Blues for Willadean a triumph of the human spirit.
There are rare movies that move you to tears both by comedy and by tragedy but Blues for Willadean does just that. Adapted from Del Shores' (Sordid Lives, Queer as Folk) stage play The Trials and Tribulations of a Trailer Trash Housewife, Blues for Willadean makes you laugh, cry, get angry, wax nostalgic, and believe in the triumph of the human spirit.
Blues follows the life of Willadean Jenkins, a trailer park housewife played masterfully by famed character actress Beth Grant (No Country for Old Men, Donnie Darko). Willadean is a battered housewife who wants nothing more than to talk to her gay son, John David, who her abusive husband, J.D., disowned. Desperate to be happy and overcome her situation she continues to education herself via her daily dictionary word -of-the-day and watching "her stories" with her only friend and next door neighbor, LaSonia (pronounced lasagna) played by Oscar winning actress, Octavia Spencer (The Help) who provides much comic relief throughout.
Blues is not an easy film to watch at times. In fact, I guarantee you will squirm in your seat and look away from the screen once or twice. However, it is a film everyone needs to see. This issue of domestic violence is not a popular one but its still a civil rights issue that needs its air time. Blues shows domestic violence for what it is—an issue that affects families, friends and communities. There are bruises, fights, broken dishes and dreams but what one needs to hold onto is Willadean's determination to overcome her abuse and her abuser.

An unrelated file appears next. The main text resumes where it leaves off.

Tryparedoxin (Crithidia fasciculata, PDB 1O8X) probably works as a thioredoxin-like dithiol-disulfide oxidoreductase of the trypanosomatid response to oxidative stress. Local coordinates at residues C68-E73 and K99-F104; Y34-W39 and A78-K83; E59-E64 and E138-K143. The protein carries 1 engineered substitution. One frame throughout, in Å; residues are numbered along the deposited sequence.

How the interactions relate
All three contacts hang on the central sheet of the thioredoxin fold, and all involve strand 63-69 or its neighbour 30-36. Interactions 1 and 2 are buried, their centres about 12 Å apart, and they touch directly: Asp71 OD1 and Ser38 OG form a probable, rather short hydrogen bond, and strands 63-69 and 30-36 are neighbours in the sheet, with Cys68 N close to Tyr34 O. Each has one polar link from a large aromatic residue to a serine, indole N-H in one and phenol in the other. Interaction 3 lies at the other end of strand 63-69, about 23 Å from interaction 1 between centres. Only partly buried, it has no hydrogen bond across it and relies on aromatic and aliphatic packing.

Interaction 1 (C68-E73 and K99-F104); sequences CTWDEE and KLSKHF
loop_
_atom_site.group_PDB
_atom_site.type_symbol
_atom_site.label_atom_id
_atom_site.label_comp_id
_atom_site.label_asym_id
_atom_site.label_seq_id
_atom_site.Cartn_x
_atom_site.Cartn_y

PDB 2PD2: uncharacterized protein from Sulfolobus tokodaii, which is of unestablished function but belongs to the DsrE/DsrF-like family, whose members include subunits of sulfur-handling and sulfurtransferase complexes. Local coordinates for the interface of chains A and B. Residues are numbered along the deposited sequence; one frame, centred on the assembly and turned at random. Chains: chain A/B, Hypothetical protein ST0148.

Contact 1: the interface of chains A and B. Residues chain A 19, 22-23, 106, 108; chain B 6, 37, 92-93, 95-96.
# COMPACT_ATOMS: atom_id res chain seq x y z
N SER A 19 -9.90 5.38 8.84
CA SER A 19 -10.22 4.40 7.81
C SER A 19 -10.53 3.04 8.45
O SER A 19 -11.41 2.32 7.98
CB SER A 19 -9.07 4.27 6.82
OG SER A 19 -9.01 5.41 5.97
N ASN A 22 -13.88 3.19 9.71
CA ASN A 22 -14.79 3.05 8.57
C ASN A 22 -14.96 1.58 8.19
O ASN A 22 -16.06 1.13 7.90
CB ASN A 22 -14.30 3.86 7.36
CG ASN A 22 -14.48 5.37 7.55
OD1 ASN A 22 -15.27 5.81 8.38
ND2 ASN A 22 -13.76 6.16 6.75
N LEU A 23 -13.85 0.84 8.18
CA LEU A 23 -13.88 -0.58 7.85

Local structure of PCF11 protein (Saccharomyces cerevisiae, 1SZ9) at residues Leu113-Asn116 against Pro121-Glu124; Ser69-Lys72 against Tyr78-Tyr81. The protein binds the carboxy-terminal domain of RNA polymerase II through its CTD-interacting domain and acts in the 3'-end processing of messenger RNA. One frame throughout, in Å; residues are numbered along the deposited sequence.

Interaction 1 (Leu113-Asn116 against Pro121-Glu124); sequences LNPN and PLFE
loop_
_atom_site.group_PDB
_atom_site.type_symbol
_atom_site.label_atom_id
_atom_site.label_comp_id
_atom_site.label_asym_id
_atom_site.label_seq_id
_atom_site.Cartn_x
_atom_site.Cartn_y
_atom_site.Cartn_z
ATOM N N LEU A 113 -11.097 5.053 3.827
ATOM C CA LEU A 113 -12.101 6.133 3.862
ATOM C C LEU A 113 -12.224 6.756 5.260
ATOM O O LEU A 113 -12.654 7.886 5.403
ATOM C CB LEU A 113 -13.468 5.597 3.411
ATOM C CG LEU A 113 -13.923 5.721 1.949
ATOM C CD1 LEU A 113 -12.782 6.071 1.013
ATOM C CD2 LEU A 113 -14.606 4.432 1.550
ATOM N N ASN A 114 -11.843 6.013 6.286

Through it all, Willadean's signature line is "I will not shrivel up an die" and she lives this mantra. Occasionally, Willadean sneaks into town to use a pay phone to call her beloved son, John David. No matter the strict Christian values her husband, J.D., absurdly lauds over her, she is determined to love her son and confront him on his cheating ways with fellow trailer park denizen Rayleen, played by Dale Dickey (True Blood). She finally gets the strength to apply for a job over the objections of J.D. and her spirit soars as she is hired on the spot at The Value Village.
She is bolstered throughout by a Blues chorus, ala a Greek chorus, that speaks to the perseverance of her inner spirit and will. The use of the chorus is an interesting device to use off stage but Shores weaves it in seamlessly and it enlivens the story and highlights Willadean's self-actualization journey. Shores' offering also leaves in his trademark camp and southern absurdity seen in Sordid Lives which proves to be the perfect comedic balance the weighty subject matter.
Willadean is a survivor who will not be kept down and this is reason alone for the film to be a must see. It is also a must see because this subject matter needs more air time with everyone. We just observed Domestic Violence month in October but there needs to be awareness everyday and Blues provides a great platform. If it isn't at a theater near you, you should demand it. Search it out on ITunes. Show this film to your sons and daughters, family and friends.
Blues for Willadean was shown as part of the Boston LGBT Film Festival at the Brattle Theater in Cambridge. www.bostonlgbtfilmfest.org
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